Can you relate?

Why we need more than “partnerships” to change our world

“Today we are faced with the preeminent fact that, if civilization is to survive, we must cultivate the science of human relationships.” – Franklin D. Roosevelt

From Collective Impact models to Social Network Analysis, the word “partnership” has taken the main stage in promoting collaboration to solve our increasingly interconnected environmental, social and economic challenges.

Yet when Shane Endicott, founder of Our United Village and The ReBuilding Center, provided closing comments at June 18th’s Intertwine Conservation Education Summit, he reminded us that “partnerships” alone aren’t going to change our world.

Even within a coalition like The Intertwine Alliance – which exemplifies “partnership” by bringing private, public and nonprofit groups together – we can enter agreements with each other that represent varying goals, degrees of give-and-take, levels of authority and understanding of responsibilities. The word can even be used superficially; take that last-minute grant application where “partners” are solicited to demonstrate an ability to co-labor or align efforts with mission-related organizations.

But given the complex challenges we face today, solutions will require more than memorandums of understanding. If partnerships are truly to change our world, we need to think of them not as strategic alliances, but actual relationships. It is our relationships that make all the difference: kinship, connection, association – a higher level of commitment.

Take a moment to think about your relationships – with family, friends, and colleagues. The ones that work do so not because they are seamless or easy. They work because you've made a commitment to make them work. You may have vested interests, shared values or some inextricable force of nature that keeps you coming back for more.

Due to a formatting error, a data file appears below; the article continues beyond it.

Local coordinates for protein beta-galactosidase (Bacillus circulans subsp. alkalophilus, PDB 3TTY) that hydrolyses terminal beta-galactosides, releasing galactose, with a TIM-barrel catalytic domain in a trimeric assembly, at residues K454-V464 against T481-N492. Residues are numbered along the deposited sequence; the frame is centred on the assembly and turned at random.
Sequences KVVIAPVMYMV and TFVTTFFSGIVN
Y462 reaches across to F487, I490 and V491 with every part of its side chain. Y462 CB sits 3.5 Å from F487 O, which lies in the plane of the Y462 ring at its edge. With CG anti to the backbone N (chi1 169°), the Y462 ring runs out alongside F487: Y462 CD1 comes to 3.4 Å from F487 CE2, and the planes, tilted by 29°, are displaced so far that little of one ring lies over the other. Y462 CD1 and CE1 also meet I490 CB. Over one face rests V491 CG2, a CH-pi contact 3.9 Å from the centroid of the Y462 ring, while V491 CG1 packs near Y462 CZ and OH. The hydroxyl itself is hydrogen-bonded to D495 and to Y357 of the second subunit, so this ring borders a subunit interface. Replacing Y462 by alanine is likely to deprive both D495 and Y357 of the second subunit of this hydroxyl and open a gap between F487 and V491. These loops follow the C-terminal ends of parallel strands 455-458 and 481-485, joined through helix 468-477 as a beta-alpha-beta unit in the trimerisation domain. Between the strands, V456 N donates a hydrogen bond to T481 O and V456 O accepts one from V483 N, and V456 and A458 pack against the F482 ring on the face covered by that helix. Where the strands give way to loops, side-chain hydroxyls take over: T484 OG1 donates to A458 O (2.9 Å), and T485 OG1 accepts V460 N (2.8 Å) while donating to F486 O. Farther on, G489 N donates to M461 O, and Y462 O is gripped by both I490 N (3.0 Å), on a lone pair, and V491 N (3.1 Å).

Consider the task force originally assembled when the No Oregon Child Left Inside Act passed in 2009. Although appointed members were required to serve for just ten months, to this day many continue to play a vital role in promoting and implementing our task force’s product, The Oregon Environmental Literacy Plan. We no longer have a requirement to work together, nor MOUs or letters of commitment. We keep showing up because, I like to think, we care not only about the work but about each other.  

At last week’s Conservation Education Summit, themed “partnership,” more than 90 attendees agreed on another scope of work  –  specifically, that our coalition needs to:

  • strengthen the network of 450+ conservation education providers across The Intertwine;
  • decrease competition for funds;
  • increase collaboration with a diversity of partners, and
  • focus on asset-based approaches to improve life in our communities.

But as we move to address these challenges, layers of complexity will unfold, revealing our varying goals, give-and-take, differing perspectives. To succeed, the most essential ingredient we’ll need will be finding the assets we have to share with our “partners,” and then following through, rain or shine.

Partnerships won’t change our world if all we do is sign an MOU’s dotted line. They will, however, make a difference if we commit to giving of ourselves. Identify your assets. Build relationships. Change the world.

A lasting relationship. LEFT: A young Charlie Hales at a Friends of Trees celebration. RIGHT: The future Mayor of Portland in 2001, planting a European Hornbeam -- the 144,000 tree planted for FoT''s Seed the Future campaign.


 Traci Price is a seasoned environmental educator, committed to ensuring all people have the opportunity to experience and steward our natural world. Traci spearheaded the No Oregon Child Left Inside (NOCLI) Act, coordinates statewide implementation of the Oregon Environmental Literacy Plan with The Gray Family Foundation, and serves as chair of The Intertwine's Conservation Education Leadership Council.

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